As for the diary the problem is that, of the doubts that have been raised, it only takes one to be proven for the diary to ‘categorically’ fall. As the strongest argument against the diary would appear to be David’s ‘one off instance,’ whats needed is someone with cash to spare who could pay for a couple (2 are always better than one) experts in the origins and evolution of words (Etymologists.) Thats with no disrepect meant to David but the opinions of experts in a particular field always carry greater weight.
        If those two experts, after a reasonable period of research/investigation (how ever long that would be) came back and said that the phrase ‘categorically’ couldnt have been used then it would indeed be game, set and match and all that would be left would be the hunt to unmask the forger or forgers.
        Last edited by Herlock Sholmes; 05-05-2018, 02:03 AM.
        Regards

        Sir Herlock Sholmes

        Comment


        • Originally posted by Iconoclast View Post
          The journal can't be (categorically) done down on the ink, the paper, either of its two truly outstanding provenances (shame about the Mike Barrett bit, granted), the age of the document, the nature of the hand-writing, the fact that there are so few modern turns of phrase (rather than apparently one or two)
          I suppose this is arguably true if you decide to ignore Dr Baxendale's report in respect of the solubility of the ink and the nature of the handwriting.

          No-one disputes that the album in which the Diary is written is old but such things are quite possible for any forger to acquire from the antiques market.

          "so few modern turns of phrase" isn't really helpful to your case though is it?

          Originally posted by Iconoclast View Post
          the insider knowledge (despite appearing to be pre-1970s)
          Disputed. All the supposed "insider knowledge" is available in modern books.

          Originally posted by Iconoclast View Post
          the insight into Maybrick's family.
          Disputed. Any writer of fiction could have done this.

          Originally posted by Iconoclast View Post
          And - of course - the unmistakable certainty that Maybrick wrote Florrie's initials on Kelly's wall and then made reference to them in his journal. And wrote an 'F' on her arm, and then spread her legs out like an 'M'.
          Disputed. It is not an "unmistakable certainty". In one print of the photograph the supposed initials aren't even on the wall!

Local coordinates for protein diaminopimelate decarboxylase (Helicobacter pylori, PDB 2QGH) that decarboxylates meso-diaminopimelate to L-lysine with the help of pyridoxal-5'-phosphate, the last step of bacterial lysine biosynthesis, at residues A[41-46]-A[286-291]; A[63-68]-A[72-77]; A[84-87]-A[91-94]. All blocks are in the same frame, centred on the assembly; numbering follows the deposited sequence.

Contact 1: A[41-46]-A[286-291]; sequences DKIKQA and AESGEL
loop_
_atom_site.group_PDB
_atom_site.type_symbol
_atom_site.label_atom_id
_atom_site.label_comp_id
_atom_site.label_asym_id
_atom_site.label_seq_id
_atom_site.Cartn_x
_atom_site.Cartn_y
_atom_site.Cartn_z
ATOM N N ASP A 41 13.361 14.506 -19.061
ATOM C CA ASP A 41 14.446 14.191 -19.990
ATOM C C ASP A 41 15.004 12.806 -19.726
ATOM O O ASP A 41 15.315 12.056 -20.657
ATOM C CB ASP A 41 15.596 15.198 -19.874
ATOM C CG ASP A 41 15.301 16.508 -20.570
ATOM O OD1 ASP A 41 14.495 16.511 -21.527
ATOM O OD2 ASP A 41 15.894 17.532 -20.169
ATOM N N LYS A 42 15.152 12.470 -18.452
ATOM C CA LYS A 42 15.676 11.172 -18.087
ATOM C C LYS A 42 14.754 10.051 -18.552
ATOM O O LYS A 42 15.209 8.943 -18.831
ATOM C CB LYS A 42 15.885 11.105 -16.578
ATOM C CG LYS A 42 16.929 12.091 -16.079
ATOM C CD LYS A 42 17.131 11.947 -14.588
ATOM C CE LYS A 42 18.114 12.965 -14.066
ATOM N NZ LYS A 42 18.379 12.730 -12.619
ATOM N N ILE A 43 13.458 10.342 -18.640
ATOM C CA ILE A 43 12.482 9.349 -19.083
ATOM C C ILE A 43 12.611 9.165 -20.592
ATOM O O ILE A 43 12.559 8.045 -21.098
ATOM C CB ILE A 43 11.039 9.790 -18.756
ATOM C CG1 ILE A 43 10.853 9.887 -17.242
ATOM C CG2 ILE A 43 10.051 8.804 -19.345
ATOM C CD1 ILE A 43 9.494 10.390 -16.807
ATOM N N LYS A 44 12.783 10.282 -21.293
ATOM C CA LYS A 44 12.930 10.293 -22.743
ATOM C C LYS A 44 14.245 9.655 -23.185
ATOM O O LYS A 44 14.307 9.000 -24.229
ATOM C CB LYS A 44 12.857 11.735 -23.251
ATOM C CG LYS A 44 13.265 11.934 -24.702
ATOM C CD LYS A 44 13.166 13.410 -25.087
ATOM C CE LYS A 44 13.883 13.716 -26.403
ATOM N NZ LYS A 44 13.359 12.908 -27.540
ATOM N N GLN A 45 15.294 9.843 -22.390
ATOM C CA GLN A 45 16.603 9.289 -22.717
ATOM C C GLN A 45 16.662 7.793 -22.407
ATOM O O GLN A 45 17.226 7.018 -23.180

Originally posted by Iconoclast View Post
          And cryptically wrote his entire adult family into the GSG!
          This is, unfortunately, where your argument descends into pure nonsense.

          Comment


          • Originally posted by Herlock Sholmes View Post
            As for the diary the problem is that, of the doubts that have been raised, it only takes one to be proven for the diary to ‘categorically’ fall. As the strongest argument against the diary would appear to be David’s ‘one off instance,’ whats needed is someone with cash to spare who could pay for a couple (2 are always better than one) experts in the origins and evolution of words (Etymologists.) Thats with no disrepect meant to David but the opinions of experts in a particular field always carry greater weight.
            If those two experts, after a reasonable period of research/investigation (how ever long that would be) came back and said that the phrase ‘categorically’ couldnt have been used then it would indeed be game, set and match and all that would be left would be the hunt to unmask the forger or forgers.
            It's not necessary because the experts have already spoken. I refer to:

            Brewer's Dictionary of Phrase and Modern Fable
            Dr Kate Flint
            Oxford English Dictionary

            Comment


            • Originally posted by David Orsam View Post
              It's not necessary because the experts have already spoken. I refer to:

              Oxford English Dictionary
              Speaking of which, here are all the OED references to the use of "mayhem" in the sense in which it is used in the diary, i.e. in its tertiary, and decidedly more modern sense of "chaos, confusion and disorder":

              1976 Daily Mirror 15 Mar. 24/4: Without wishin' to cast nasturtiums on your worm—I feel he's not goin' to make much mayhem today.
              1976 Economist 20 Mar. 12/1: Thus were the trade unions tacitly egged on to the inflationary mayhem in 1970–74.
              1978 H. Carpenter Inklings: He developed the ability to work at his desk in the middle of domestic mayhem.
              1980 Times 2 Sept. 17/4: There is a plentiful supply of receptions, cocktail evenings, and general mayhem.
              1982 L. Cody Bad Company: Bernie avoided the scented mayhem of the ground floor at Peter Jones.
              1987 R. Manning Corridor of Mirrors: The dragon moors himself in the harbour and creates his usual mayhem.
              1989 Daily Express 9 Jan. 1/1: It was mayhem on the motorway, which was blocked off to allow emergency services to reach the scene.
              Kind regards, Sam Flynn

              "Suche Nullen" (Nietzsche, Götzendämmerung, 1888)